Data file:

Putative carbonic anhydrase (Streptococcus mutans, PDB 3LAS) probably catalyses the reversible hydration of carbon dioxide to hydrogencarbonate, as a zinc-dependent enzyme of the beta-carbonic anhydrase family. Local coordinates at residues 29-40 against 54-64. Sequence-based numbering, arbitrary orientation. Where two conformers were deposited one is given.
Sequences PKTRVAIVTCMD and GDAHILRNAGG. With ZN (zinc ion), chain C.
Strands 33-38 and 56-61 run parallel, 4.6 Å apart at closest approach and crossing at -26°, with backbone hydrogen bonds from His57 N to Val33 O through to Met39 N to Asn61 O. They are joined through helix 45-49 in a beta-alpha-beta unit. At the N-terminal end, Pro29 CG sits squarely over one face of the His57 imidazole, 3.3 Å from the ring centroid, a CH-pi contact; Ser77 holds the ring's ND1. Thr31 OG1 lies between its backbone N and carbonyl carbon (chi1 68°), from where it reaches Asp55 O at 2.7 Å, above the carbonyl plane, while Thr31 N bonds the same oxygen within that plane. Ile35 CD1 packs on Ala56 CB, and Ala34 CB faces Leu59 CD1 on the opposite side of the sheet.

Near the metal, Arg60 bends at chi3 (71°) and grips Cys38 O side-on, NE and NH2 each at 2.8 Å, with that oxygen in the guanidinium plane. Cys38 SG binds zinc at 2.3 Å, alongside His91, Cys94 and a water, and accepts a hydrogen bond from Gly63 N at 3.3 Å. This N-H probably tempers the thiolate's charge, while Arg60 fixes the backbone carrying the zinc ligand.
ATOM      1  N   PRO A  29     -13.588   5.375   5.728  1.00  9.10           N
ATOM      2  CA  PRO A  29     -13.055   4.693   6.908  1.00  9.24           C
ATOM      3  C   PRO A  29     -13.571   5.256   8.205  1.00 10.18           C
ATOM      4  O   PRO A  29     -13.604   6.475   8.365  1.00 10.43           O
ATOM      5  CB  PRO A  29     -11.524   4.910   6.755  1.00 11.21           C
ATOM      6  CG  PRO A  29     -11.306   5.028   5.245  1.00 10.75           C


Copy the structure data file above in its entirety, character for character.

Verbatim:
Putative carbonic anhydrase (Streptococcus mutans, PDB 3LAS) probably catalyses the reversible hydration of carbon dioxide to hydrogencarbonate, as a zinc-dependent enzyme of the beta-carbonic anhydrase family. Local coordinates at residues 29-40 against 54-64. Sequence-based numbering, arbitrary orientation. Where two conformers were deposited one is given.
Sequences PKTRVAIVTCMD and GDAHILRNAGG. With ZN (zinc ion), chain C.
Strands 33-38 and 56-61 run parallel, 4.6 Å apart at closest approach and crossing at -26°, with backbone hydrogen bonds from His57 N to Val33 O through to Met39 N to Asn61 O. They are joined through helix 45-49 in a beta-alpha-beta unit. At the N-terminal end, Pro29 CG sits squarely over one face of the His57 imidazole, 3.3 Å from the ring centroid, a CH-pi contact; Ser77 holds the ring's ND1. Thr31 OG1 lies between its backbone N and carbonyl carbon (chi1 68°), from where it reaches Asp55 O at 2.7 Å, above the carbonyl plane, while Thr31 N bonds the same oxygen within that plane. Ile35 CD1 packs on Ala56 CB, and Ala34 CB faces Leu59 CD1 on the opposite side of the sheet.

Near the metal, Arg60 bends at chi3 (71°) and grips Cys38 O side-on, NE and NH2 each at 2.8 Å, with that oxygen in the guanidinium plane. Cys38 SG binds zinc at 2.3 Å, alongside His91, Cys94 and a water, and accepts a hydrogen bond from Gly63 N at 3.3 Å. This N-H probably tempers the thiolate's charge, while Arg60 fixes the backbone carrying the zinc ligand.
ATOM      1  N   PRO A  29     -13.588   5.375   5.728  1.00  9.10           N
ATOM      2  CA  PRO A  29     -13.055   4.693   6.908  1.00  9.24           C
ATOM      3  C   PRO A  29     -13.571   5.256   8.205  1.00 10.18           C
ATOM      4  O   PRO A  29     -13.604   6.475   8.365  1.00 10.43           O
ATOM      5  CB  PRO A  29     -11.524   4.910   6.755  1.00 11.21           C
ATOM      6  CG  PRO A  29     -11.306   5.028   5.245  1.00 10.75           C